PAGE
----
The Family of Grace--115th Anniversary Celebration!

From the Notebook of Sam Hodges

We have much to celebrate.

The Dallas area has older Methodist churches than Grace, but Grace has met continuously in one building longer than any of the rest. “Every Sunday since 1903” – this unofficial church slogan speaks to the constancy of generations of Grace’s laity and clergy.

At its inception, Grace was a silk-stocking church, serving a near-in neighborhood of large homes, many with servants’ quarters in the back. (Its members included governors, mayors, philanthropists, and TV star “Mr. Peppermint.”)

Grace was mission-minded from the start, helping start other Methodist churches (Munger Place and Highland Park United Methodist churches are listed as “spin-offs” in Grace’s nomination for historic landmark status!) and providing important support to Southern Methodist University as it got started.

Our historical records, preserved by the late Henri Etta Eidt, note that church members rolled bandages and sponsored the first local USO for troops stationed at Camp Dick during World War I. During World War II, the church hosted a cooking school to help women make the most of food stamps and rationed goods.

Grace remained a big church in the immediate post World War II years, but as greater Dallas became a Metroplex with flourishing suburbs, the population right around the church shrunk and became poorer. Some of our neighbor churches closed or moved farther out, but Grace stayed.

A cadre of members whom the Rev. Bill Bryan called “durable saints” kept Grace going through lean years. Under Bryan’s leadership, the church focused outward, welcoming immigrants who had settled in Old East Dallas, and embracing community ministries such as Agape Clinic, the East Dallas Legal Clinic, and the Open Door Pre-School. Grace helped form and operate the East Dallas Cooperative Parish, joining with other local churches in a more coordinated, effective ministry approach. In 1984, the Dalai Lama visited Grace, having learned of its work with Asian immigrants.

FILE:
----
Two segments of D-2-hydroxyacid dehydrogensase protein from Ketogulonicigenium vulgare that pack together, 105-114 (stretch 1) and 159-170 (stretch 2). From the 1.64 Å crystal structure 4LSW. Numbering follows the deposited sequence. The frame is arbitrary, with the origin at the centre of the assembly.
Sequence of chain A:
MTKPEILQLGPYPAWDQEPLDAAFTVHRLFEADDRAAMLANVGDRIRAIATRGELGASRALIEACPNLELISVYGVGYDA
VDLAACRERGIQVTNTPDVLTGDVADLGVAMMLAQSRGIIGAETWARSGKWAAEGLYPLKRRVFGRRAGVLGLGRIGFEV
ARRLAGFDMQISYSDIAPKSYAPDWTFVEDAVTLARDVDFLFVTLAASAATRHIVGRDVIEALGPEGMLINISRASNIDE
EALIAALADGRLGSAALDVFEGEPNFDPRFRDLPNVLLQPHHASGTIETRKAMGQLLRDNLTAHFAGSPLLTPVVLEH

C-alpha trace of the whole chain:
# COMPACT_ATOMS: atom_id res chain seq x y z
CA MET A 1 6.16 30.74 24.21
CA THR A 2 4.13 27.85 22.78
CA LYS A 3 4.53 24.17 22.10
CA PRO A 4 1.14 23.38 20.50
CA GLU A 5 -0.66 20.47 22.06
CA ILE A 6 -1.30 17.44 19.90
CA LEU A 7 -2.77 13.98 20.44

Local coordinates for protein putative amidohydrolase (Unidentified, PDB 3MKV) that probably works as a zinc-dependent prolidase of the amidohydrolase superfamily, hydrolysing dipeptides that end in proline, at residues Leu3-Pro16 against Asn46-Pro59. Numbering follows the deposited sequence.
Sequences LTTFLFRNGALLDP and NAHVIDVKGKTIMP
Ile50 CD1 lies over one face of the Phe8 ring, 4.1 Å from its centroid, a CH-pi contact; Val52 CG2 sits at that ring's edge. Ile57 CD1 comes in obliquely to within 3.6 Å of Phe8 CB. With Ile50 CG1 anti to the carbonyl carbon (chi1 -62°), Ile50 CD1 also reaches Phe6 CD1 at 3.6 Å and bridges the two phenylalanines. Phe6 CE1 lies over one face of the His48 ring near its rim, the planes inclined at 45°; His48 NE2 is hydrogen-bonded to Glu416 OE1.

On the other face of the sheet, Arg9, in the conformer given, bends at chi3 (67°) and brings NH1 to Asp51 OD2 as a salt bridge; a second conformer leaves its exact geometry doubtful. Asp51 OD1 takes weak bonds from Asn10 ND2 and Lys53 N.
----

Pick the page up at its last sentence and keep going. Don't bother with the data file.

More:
Grace solidified into a small but vital congregation, using members’ donations and foundation support to make important repairs to the building. Under the Rev. Charles Cox, Grace expanded its commitment to outreach and diversity, becoming a Reconciling Ministries Network church – thus declaring its welcome to LGBT people.

After Chuck came the Rev. Diana Holbert, our first female pastor, who broadened our vision of worship and led us into another, much-needed capital campaign. Her successor, the Rev. Judith Reedy, has been a wonderful pastoral presence and strong leader of a church that is truly a community hub of ministry and among the more diverse United Methodist congregations in North Texas.

Photo--Rick Ware